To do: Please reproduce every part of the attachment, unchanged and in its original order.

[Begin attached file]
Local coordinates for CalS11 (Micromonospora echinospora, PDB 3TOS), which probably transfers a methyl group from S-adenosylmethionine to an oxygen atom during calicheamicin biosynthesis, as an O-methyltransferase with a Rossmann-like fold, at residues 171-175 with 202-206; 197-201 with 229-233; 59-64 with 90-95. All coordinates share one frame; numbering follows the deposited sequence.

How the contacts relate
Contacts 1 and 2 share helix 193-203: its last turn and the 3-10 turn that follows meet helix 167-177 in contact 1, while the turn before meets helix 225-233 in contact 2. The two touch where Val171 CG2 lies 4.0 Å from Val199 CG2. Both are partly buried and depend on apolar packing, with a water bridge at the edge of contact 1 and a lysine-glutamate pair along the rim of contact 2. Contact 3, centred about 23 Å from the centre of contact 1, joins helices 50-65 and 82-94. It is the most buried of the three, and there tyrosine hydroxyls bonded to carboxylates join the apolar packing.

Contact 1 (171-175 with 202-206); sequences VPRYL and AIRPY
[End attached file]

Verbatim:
Local coordinates for CalS11 (Micromonospora echinospora, PDB 3TOS), which probably transfers a methyl group from S-adenosylmethionine to an oxygen atom during calicheamicin biosynthesis, as an O-methyltransferase with a Rossmann-like fold, at residues 171-175 with 202-206; 197-201 with 229-233; 59-64 with 90-95. All coordinates share one frame; numbering follows the deposited sequence.

How the contacts relate
Contacts 1 and 2 share helix 193-203: its last turn and the 3-10 turn that follows meet helix 167-177 in contact 1, while the turn before meets helix 225-233 in contact 2. The two touch where Val171 CG2 lies 4.0 Å from Val199 CG2. Both are partly buried and depend on apolar packing, with a water bridge at the edge of contact 1 and a lysine-glutamate pair along the rim of contact 2. Contact 3, centred about 23 Å from the centre of contact 1, joins helices 50-65 and 82-94. It is the most buried of the three, and there tyrosine hydroxyls bonded to carboxylates join the apolar packing.

Contact 1 (171-175 with 202-206); sequences VPRYL and AIRPY